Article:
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across the country, and shortfalls in criminal justice department, ability it hold the defend e defenders-- offenders responsible and demanding greater priority and attention. there's a situation that's occurring that also, it's not just on the police. the police in many large cities are struggling not only with the higher violence crimes, but also the communities that have lowering levels of trust and cooperativeness with the police. former dallas police chief david brown says that community anger at the police have left criminals emboldened to commit violent crime and resist or attack the police. the police and their communities are at risk with help in reversing these trends. and individuals who commit murder and other violent crimes have an overwhelming
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probability of never being held accountable. in some communities, witnesses are afraid to help the police because they believe, a, nothing will happen to the perpetrator and, b, they will be targeted for reprisals to snitches. even with sophisticated new technology like forensic dna developed here at the federal government, digital cameras, facial recognition technology, gunshot detection, integrated data systems and in-car computers, often missing are the updated investigatory techniques, street intelligence and community, and witnesses and participating in criminal trials. the police need real assistance to address the challenges with practices that are evidence-based and practical for the officer in the field. for body-worn cameras are one example of a practical technology adopted by the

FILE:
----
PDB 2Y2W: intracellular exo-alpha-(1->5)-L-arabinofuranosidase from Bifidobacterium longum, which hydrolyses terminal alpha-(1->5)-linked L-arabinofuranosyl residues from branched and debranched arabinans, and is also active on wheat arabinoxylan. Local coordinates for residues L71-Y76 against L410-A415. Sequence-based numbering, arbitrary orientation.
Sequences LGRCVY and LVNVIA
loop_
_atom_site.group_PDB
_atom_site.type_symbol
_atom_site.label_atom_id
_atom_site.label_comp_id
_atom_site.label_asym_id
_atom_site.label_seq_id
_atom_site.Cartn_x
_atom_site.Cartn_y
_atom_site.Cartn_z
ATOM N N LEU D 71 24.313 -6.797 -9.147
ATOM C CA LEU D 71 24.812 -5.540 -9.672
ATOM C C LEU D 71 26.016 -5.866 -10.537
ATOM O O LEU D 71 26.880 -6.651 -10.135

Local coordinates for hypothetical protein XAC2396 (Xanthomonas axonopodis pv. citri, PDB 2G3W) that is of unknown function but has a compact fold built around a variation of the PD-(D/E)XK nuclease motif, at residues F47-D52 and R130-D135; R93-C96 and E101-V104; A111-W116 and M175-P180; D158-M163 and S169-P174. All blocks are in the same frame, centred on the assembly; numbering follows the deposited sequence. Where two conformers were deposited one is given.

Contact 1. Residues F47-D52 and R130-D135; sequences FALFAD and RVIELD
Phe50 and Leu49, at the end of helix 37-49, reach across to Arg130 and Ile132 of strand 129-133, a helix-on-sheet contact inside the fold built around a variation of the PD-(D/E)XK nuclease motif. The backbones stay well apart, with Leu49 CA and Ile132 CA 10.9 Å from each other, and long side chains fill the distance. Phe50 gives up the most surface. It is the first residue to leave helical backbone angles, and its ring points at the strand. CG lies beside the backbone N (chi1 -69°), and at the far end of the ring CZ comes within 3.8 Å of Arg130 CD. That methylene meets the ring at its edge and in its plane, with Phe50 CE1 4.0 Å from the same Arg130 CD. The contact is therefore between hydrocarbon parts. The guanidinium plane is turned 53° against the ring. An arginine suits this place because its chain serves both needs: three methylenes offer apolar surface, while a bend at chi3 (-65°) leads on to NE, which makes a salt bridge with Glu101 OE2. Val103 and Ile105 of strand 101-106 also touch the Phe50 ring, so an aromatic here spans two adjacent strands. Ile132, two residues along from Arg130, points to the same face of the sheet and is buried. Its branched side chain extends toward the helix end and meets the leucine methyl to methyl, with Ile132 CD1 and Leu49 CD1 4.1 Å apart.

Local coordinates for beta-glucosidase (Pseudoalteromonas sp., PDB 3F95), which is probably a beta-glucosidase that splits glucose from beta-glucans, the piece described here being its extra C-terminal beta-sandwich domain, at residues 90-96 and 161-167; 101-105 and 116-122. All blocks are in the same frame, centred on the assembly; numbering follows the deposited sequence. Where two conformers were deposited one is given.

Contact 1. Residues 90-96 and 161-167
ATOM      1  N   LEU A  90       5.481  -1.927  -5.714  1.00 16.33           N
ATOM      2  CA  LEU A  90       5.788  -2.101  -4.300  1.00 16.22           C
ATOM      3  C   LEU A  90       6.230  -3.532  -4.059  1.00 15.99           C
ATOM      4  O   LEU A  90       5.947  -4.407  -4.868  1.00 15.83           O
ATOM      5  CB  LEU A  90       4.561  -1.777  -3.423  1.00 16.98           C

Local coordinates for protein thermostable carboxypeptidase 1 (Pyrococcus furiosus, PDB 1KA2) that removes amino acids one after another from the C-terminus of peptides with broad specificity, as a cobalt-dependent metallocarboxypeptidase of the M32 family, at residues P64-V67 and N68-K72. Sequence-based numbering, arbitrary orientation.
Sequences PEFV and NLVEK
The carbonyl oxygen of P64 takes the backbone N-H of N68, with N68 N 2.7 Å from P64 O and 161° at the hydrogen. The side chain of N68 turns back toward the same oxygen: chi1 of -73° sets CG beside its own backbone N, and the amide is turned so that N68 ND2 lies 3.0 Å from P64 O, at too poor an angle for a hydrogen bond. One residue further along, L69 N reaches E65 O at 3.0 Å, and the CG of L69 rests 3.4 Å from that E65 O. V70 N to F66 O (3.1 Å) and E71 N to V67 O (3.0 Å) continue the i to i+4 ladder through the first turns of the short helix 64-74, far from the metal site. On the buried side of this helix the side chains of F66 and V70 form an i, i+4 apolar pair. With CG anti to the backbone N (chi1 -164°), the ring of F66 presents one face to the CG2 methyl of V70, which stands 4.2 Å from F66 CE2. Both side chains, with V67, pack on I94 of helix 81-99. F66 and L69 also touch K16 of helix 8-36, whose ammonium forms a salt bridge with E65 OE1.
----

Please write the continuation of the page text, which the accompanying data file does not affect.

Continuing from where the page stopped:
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police department that is being lauded and praised by stake holders in the community, advocates for better policing and better training, and have been embraced by police unions as a way to quickly exonerate police officers where their behavior has been correct and according to policy, and holding officers in the rare cases where they show that they violated the training that they've received, that available for some kind of sanctions and improving their behavior. that has been a game changer, no longer do you spend six months trying to figure out who was responsible and end up by saying, well, we can't tell because he said-she said. in this way, with the body-worn cameras within a few hours you can get a result and you get a result that ends up with a definitive answer in terms of whether the police conduct was, in fact, correct or was a violation of policy.
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let me just say that the interesting thing about police cameras is that many people speculated that people wearing body-worn police would depl depolice, and less police. in las vegas, they did the largest experiment wearing body-worn cameras and found out there was about a 15% increase in self-initiated activity in pedestrian and vehicle stops by police officers wearing body-worn cameras than those that didn't wear the body-worn cameras. this was a random assignment. more than 400 officers involved and the evidence is pretty phenomenal in terms of being remarkable. well, what are those circumstances that we're facing, both the issues of racial hostility, the distrust of police and low clearance rates? i've proposed a series of